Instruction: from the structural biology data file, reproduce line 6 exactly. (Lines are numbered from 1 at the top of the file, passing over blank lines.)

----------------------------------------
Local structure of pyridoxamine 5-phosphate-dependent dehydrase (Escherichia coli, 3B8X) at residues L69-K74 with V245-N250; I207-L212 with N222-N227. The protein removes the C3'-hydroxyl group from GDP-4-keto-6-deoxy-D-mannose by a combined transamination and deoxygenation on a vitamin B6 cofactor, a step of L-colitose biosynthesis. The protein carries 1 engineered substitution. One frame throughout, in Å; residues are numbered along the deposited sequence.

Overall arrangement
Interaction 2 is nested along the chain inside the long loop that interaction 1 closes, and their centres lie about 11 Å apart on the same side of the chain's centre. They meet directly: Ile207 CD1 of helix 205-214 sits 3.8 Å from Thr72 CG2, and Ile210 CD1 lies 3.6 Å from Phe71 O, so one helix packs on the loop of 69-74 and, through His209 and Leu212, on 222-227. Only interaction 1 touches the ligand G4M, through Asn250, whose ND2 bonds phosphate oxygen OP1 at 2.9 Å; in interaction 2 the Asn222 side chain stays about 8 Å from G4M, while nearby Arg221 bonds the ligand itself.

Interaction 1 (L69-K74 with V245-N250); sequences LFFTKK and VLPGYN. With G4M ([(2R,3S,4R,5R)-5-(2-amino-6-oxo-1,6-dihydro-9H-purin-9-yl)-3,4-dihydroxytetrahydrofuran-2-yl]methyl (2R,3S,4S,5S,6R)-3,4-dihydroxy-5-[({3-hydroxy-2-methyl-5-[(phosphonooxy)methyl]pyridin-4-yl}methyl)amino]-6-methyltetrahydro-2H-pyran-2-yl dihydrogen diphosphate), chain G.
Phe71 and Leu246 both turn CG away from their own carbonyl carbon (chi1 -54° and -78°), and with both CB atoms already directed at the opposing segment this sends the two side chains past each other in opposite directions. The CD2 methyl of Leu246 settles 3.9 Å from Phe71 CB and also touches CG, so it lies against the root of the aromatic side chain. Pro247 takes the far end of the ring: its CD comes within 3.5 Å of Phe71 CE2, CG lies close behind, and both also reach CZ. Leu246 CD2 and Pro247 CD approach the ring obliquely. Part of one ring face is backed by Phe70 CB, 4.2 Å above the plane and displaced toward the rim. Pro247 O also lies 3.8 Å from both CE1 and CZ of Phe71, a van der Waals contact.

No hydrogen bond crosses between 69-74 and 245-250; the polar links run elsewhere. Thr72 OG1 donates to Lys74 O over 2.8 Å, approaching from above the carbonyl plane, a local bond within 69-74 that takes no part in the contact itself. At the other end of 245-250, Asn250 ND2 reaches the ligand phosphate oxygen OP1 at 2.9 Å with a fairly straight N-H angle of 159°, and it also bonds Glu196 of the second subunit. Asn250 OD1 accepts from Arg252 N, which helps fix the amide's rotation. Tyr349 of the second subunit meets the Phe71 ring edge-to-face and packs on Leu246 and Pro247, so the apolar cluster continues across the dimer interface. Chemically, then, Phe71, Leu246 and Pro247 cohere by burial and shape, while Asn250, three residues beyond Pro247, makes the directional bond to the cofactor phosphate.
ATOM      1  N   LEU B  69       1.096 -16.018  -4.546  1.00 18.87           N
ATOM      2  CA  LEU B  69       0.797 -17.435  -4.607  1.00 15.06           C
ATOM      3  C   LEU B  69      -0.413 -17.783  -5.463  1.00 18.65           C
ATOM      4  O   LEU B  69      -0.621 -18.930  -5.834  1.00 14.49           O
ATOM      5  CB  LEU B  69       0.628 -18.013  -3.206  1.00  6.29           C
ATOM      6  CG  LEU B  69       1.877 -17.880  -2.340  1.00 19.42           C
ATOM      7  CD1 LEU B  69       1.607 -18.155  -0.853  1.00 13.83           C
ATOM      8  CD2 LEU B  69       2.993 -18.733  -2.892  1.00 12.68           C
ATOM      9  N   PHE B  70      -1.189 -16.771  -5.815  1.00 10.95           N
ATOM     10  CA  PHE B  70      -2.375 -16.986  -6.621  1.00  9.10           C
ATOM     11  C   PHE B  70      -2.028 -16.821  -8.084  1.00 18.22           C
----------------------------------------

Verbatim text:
No hydrogen bond crosses between 69-74 and 245-250; the polar links run elsewhere. Thr72 OG1 donates to Lys74 O over 2.8 Å, approaching from above the carbonyl plane, a local bond within 69-74 that takes no part in the contact itself. At the other end of 245-250, Asn250 ND2 reaches the ligand phosphate oxygen OP1 at 2.9 Å with a fairly straight N-H angle of 159°, and it also bonds Glu196 of the second subunit. Asn250 OD1 accepts from Arg252 N, which helps fix the amide's rotation. Tyr349 of the second subunit meets the Phe71 ring edge-to-face and packs on Leu246 and Pro247, so the apolar cluster continues across the dimer interface. Chemically, then, Phe71, Leu246 and Pro247 cohere by burial and shape, while Asn250, three residues beyond Pro247, makes the directional bond to the cofactor phosphate.